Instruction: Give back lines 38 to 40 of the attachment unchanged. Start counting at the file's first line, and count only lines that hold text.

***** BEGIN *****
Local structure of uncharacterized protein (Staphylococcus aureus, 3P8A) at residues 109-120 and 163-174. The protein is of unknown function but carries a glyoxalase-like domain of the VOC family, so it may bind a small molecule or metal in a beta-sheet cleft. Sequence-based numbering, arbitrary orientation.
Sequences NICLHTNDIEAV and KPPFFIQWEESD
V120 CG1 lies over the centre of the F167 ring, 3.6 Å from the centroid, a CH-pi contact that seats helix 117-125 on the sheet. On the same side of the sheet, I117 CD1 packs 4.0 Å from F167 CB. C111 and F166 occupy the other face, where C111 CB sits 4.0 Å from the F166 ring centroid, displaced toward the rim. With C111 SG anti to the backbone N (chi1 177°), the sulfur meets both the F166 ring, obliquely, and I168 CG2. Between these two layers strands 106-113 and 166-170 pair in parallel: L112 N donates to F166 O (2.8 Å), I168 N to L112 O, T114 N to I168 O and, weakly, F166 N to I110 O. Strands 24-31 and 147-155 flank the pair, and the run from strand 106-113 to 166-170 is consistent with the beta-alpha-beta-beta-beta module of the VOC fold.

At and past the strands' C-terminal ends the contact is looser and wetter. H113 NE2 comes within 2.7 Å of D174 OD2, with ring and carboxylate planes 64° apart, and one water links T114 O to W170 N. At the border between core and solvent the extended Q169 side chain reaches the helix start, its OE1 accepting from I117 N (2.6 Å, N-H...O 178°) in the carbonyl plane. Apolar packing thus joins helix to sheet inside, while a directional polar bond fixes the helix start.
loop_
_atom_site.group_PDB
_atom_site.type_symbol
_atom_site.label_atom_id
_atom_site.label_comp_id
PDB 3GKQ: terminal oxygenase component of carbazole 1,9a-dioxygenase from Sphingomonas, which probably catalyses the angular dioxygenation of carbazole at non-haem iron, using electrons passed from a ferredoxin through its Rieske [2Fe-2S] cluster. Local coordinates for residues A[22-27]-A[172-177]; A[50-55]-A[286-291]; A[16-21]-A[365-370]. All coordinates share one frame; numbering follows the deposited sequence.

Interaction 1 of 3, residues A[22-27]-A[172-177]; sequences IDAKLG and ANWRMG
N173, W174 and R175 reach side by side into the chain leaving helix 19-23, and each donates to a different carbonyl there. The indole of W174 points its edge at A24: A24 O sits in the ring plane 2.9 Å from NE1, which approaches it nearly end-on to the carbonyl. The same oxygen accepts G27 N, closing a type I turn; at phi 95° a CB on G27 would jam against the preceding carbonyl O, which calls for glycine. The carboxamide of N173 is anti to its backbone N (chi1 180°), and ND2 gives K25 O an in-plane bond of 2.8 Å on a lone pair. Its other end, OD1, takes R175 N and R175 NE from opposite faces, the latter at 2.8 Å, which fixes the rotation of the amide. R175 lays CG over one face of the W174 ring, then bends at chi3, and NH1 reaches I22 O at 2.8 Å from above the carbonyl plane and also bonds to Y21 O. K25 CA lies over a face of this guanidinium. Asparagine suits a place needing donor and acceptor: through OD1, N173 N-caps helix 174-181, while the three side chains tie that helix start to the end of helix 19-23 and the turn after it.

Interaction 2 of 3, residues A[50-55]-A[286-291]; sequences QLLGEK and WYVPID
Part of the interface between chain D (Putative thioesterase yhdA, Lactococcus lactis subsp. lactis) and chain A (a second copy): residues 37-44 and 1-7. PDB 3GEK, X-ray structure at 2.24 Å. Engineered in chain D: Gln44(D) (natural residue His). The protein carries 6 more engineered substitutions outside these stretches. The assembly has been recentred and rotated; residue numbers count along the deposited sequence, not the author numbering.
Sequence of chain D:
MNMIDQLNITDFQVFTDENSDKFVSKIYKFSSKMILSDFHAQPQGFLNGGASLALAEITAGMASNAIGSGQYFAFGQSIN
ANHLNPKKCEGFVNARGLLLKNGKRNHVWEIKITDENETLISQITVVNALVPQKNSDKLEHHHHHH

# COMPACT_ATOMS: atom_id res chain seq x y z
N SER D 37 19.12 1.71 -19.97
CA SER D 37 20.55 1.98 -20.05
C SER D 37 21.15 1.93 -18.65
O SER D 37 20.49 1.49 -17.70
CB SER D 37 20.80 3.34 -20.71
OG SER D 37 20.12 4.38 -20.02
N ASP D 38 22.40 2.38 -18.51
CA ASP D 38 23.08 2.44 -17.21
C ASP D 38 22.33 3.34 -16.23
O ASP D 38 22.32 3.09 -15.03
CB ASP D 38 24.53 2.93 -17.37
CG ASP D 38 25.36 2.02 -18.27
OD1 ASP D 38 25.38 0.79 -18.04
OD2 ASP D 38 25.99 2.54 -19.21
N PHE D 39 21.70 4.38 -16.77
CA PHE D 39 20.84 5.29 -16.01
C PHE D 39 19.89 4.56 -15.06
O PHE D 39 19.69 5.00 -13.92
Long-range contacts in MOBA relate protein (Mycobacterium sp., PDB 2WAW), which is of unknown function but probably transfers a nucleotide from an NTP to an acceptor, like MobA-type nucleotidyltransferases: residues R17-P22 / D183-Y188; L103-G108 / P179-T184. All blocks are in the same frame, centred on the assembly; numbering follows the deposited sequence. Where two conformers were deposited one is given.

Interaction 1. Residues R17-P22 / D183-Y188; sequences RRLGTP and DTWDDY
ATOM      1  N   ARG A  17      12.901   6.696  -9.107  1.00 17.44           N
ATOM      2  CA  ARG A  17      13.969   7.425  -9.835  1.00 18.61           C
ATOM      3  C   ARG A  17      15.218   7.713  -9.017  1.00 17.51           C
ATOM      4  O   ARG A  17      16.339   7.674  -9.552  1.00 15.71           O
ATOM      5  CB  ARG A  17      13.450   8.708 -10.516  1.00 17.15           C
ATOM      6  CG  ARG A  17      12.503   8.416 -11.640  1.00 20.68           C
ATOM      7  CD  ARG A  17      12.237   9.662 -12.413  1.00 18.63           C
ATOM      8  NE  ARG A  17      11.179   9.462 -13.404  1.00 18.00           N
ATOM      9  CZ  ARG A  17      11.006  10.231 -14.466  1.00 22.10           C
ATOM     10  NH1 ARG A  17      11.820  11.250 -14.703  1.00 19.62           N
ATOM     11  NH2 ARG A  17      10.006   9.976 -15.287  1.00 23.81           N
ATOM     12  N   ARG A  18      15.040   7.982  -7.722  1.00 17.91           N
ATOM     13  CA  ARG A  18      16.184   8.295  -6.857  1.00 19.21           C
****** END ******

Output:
Interaction 1. Residues R17-P22 / D183-Y188; sequences RRLGTP and DTWDDY
ATOM      1  N   ARG A  17      12.901   6.696  -9.107  1.00 17.44           N
ATOM      2  CA  ARG A  17      13.969   7.425  -9.835  1.00 18.61           C